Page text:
Retail is a hard job, especially so in December, the busiest shopping time of the year. There are ways that salespeople can make it more pleasant. The best way they can make it more pleasant is by being pleasant! I have a few examples of how this is being done, and how it isn’t.
I just shopped in a kitchen store and experienced great customer service from a salesperson, and poor service from the owner. Go figure! The salesperson was friendly and helpful, while the owner did not even acknowledge my presence, although she should know me given that I shop in her store often, and usually call her by name. The very least she should have done is speak to me, even if she did not use my name. But she didn’t, and not because she was busy; but because she isn’t friendly. I think I will take my kitchen shopping elsewhere. While I don’t expect someone to gush all over me, I do like my presence acknowledged, and my business appreciated.
Recently I observed two women who were upset with a waitress who was less than friendly to them, although they are regular customers of the restaurant, and she knows them well. But the waitress did not smile, did not make eye contact, and did not speak as she gave them their check. The woman sitting next to me said, “I will let my displeasure show in my tip; she does not deserve a tip.” Sometimes customers do show their displeasure in monetary ways.
Just this morning a friend and I met for breakfast at a local diner. The food was great. The service was slow, but they were busy. The waitress was friendly and service-oriented. Although the standard in that diner is to pay at the register, my friend wanted her check and credit card picked up, taken to the register, and brought back to her, although we were in a diner! The waitress got the message and took the customer service high road. We put our credit cards on the table and the waitress picked them up and took them to the register for us. That is a great example of service, doing what the customer preferred even when it was not the restaurant’s standard. And done with a smile.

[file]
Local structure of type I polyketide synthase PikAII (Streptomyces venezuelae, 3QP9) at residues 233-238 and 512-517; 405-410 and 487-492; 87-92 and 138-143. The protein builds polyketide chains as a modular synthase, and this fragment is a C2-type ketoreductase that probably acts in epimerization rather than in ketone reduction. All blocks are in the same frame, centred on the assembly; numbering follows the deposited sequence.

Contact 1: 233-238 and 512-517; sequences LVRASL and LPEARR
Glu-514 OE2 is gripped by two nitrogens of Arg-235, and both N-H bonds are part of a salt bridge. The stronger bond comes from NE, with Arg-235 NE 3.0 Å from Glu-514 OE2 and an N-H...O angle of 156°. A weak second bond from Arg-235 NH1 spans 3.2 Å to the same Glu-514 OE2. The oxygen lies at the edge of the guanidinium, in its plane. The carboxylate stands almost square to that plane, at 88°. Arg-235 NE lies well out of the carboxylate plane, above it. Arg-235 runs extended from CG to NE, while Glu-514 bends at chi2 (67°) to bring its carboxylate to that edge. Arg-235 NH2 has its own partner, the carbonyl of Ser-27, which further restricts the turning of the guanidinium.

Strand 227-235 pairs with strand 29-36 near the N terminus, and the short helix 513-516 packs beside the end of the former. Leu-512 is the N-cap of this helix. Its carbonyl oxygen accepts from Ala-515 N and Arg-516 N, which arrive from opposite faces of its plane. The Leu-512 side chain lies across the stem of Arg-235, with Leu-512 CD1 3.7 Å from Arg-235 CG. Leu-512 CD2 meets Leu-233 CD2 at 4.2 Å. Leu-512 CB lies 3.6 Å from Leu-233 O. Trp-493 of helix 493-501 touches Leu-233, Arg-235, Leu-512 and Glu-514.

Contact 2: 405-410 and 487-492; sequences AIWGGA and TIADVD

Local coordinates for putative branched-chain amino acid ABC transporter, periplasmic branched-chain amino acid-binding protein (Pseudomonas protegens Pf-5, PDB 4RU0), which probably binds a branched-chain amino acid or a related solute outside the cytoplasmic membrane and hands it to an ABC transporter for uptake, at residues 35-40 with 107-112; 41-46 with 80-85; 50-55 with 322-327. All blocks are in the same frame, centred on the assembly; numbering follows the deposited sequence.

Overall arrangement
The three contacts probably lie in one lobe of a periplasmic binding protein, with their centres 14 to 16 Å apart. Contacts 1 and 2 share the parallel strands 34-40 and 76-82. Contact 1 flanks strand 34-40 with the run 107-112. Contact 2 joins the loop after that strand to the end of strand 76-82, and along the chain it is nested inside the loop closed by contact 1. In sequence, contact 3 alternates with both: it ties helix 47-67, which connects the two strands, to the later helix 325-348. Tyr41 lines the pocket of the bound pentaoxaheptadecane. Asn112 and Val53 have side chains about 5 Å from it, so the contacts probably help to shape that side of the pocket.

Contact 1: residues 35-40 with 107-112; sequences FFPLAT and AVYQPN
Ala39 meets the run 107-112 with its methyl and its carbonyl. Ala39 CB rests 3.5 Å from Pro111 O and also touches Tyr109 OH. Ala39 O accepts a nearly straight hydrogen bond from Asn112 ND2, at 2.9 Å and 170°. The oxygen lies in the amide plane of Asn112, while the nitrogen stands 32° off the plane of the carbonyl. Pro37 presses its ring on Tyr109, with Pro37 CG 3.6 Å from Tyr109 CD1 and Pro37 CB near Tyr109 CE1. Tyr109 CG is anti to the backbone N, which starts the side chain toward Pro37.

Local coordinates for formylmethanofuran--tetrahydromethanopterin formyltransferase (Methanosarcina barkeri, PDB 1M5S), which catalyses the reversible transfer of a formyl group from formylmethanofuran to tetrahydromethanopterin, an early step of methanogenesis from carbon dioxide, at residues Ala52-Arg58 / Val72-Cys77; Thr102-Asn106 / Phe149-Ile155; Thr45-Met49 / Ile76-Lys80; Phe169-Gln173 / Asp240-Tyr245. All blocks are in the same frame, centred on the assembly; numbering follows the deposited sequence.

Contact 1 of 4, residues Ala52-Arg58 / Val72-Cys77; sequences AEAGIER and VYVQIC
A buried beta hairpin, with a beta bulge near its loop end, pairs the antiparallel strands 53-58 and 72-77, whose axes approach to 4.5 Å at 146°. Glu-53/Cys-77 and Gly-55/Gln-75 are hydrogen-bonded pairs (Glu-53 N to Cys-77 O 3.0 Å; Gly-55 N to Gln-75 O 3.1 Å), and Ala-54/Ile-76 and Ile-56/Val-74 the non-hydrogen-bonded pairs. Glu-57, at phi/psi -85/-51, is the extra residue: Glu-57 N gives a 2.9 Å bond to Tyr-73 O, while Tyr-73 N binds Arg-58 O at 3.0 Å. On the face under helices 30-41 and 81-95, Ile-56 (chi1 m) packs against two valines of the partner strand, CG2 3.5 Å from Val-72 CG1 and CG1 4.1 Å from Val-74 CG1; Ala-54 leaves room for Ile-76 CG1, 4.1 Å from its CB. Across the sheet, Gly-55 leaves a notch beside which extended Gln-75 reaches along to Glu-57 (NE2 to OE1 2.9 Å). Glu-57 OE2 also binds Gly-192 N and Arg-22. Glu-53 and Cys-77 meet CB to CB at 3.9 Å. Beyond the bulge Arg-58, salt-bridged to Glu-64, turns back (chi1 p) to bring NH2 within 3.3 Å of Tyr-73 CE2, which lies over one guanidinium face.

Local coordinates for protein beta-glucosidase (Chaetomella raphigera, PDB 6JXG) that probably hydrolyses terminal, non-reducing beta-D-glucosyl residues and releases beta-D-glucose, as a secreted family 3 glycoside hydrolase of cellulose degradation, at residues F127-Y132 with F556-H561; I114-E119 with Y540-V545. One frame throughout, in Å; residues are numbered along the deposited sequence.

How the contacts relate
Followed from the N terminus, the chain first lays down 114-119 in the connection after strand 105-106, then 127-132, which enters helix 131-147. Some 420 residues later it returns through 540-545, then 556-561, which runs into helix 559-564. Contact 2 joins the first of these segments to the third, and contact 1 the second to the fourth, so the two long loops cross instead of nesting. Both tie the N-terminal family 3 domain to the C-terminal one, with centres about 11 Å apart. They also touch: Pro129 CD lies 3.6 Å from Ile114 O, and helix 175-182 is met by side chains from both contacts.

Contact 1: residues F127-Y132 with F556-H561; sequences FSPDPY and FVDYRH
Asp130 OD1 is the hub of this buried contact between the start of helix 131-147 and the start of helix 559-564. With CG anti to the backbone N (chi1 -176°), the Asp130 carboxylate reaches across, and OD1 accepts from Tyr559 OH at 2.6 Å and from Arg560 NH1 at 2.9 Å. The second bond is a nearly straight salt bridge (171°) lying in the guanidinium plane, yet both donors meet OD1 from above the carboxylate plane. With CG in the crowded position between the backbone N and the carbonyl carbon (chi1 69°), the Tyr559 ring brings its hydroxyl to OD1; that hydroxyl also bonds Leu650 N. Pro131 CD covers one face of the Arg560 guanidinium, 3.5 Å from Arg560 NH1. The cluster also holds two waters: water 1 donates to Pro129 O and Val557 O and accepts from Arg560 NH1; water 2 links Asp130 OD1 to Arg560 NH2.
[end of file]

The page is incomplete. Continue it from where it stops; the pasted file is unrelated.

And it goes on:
Retail is hard work, very hard work. There are as many, if not more, rude customers as there are less than friendly and sometimes rude salespeople. But the salesperson has a higher calling than the customer, like it or not. A friend of mine once said to me, when I was teaching customer service principles to staff in various companies, “When are you going to teach customer service principles to the customer?!” Well, sorry, but it just doesn’t work that way. Even now when the need is even greater for customers to be nice to service personnel due to the shortage of wait staff and service personnel, even with all of the signs in businesses asking customers to “just be nice.” The onus is still on the service person to be friendly and service-oriented. The customer may get by being less than friendly or even rude, whether they should be or not. The salesperson is representing the business, and at all times should be friendly, helpful, and service-oriented. And the mere idea that the business owner is not setting the customer service standard! In those cases, let’s take our business elsewhere since the loss of business may be the only way some of those business owners will become service oriented.
Although retail is hard work, it can be rewarding work. Serving customers with a smile, being friendly, and doing all that one can to meet the customers’ needs and even (unrealistic) expectations, can pay big dividends, and not just monetarily.
It feels good to be nice to people. It feels even better when one is nice and friendly, and that attitude is returned in similar behavior from the customer. And yes, it feels good to receive above-average tips, and for the customer to commend the salesperson to others, including management. We do live in a world of reciprocity. What goes around does come around, eventually.
Watch for good service, and compensate it appropriately. Also, watch for poor service, and take your business elsewhere. And keep your cool all the while!